Learning from those around me

By Clare Friel, Friel
Guides can come in many forms. There are online business guides to support new start-ups, guidebooks on how to be successful, guides how to grow, management guides, guides from the bank… the list is endless!

Published in Norfolk Director Magazine Autumn 2021
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However, it’s the human guides – friends, family, colleagues (past and present), even competitors – who I have valued most since starting Friel. For me, I can read a thousand books or online articles from ‘experts’ who I don’t know and who seem to all offer the same generic advice, OR I can look closer to home and seek guidance from those around me.

Before starting Friel, I worked in TV production and recruitment – both notoriously tough industries. I have worked for bosses and companies I have loved, and hated, but all have played a part in guiding me to the ‘boss’ and business owner I am today.

Whilst I have been fortunate to receive lots of great advice and guidance on running a business when I’ve needed it, I have also crossed paths with people who have guided me down paths I shouldn’t have gone down. In the early days, I was probably too trusting in people and thought everyone had good intentions. Maybe I was a little naive but as with everything in life, hindsight is a wonderful thing, and you grow and learn from your experiences.

Until recently, I had also scoffed at the thought of having a business coach. I’ve struggled to see the value in them. However I’ve recently changed that opinion having met Tom Jamison. His approach to business is something I can relate to, and his guidance has been invaluable. He’s a great sounding board and an extension to Team Friel.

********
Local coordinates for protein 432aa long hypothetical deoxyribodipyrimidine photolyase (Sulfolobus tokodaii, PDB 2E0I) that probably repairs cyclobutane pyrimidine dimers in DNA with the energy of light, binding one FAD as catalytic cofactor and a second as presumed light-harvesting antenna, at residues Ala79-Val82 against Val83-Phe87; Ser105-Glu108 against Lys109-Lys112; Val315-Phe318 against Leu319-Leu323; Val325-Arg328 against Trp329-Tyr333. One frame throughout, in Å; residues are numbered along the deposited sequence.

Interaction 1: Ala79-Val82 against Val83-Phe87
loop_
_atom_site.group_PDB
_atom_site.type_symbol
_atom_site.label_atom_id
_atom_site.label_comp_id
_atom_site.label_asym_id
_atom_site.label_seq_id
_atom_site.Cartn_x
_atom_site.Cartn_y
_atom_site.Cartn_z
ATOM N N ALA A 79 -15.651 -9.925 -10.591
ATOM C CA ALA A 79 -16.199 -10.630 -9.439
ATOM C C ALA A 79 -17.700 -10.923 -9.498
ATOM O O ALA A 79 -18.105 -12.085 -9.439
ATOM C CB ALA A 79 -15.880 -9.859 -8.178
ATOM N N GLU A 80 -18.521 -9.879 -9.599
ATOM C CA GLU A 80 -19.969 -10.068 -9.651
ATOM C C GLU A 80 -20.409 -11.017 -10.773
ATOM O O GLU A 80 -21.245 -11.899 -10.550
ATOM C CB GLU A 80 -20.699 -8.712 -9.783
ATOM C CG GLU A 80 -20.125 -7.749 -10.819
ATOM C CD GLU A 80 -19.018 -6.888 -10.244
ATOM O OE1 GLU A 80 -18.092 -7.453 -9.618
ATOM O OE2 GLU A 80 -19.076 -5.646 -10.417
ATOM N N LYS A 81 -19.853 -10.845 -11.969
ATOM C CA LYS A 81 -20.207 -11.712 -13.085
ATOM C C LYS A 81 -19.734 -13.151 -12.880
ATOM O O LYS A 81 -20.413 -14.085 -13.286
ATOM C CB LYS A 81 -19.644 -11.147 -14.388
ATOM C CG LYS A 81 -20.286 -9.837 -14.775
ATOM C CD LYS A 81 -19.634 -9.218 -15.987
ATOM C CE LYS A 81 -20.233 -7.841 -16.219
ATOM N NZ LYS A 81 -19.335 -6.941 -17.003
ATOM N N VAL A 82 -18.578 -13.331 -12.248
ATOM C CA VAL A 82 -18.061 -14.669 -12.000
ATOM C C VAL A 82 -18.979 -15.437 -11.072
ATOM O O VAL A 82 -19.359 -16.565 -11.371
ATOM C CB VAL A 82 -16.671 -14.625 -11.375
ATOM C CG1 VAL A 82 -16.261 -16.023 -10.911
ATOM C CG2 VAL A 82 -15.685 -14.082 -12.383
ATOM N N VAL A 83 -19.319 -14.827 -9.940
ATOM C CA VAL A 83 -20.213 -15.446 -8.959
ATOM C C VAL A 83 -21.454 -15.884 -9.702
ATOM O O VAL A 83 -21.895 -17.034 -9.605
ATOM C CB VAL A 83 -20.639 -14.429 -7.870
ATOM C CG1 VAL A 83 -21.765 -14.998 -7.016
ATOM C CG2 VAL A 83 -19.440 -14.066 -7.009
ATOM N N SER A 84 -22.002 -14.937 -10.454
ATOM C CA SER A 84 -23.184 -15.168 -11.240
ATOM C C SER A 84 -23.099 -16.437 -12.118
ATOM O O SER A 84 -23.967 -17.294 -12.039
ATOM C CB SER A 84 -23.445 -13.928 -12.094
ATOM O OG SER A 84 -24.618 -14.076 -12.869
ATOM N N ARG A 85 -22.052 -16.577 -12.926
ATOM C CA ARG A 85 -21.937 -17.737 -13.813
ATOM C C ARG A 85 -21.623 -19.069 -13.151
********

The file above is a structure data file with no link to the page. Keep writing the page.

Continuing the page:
Another key support has come from a holistic source and is someone also highly regarded as part of the Frielers, that’s Penny Francis. Whatever your belief system, Penny’s calming and positive nature is something I have always drawn great strength and reassurance from.

Trust your gut to guide the way

If I had to write a guide to business, it would consist of these three things:

  1. When things go wrong – learn from them.
  2. Appreciate the journey.
  3. Trust your gut.

Ben Francis is one business owner who I admire. Founder of Gymshark, he began manufacturing from his parent’s garage, using a sewing machine and screen printer he bought with £1,000 of savings. Fast forward to 2018, Gymshark opened a new £5 million headquarters and was listed on The Sunday Times Fast Track of fast-growing private companies. In 2020, the company was valued in excess of £1 billion. Ben’s background and business success is admirable. He was clearly someone who adapted, was driven and trusted his gut. I wonder how many ‘expert guides’ he’s read along the way!

Whilst any business owner would strive for the kind of success Ben Francis has experienced, everyone’s journey is so different. If it was that easy to have a £1 billion company, everyone would do it. If there was a magic guide to being successful, everyone would follow it.

Whatever you choose to guide you during your journey in business, above all else always go with your gut.

Clare Friel is Director and Founder of Friel. For more information
E: clare@frielgood.com
or visit: frielgood.com    

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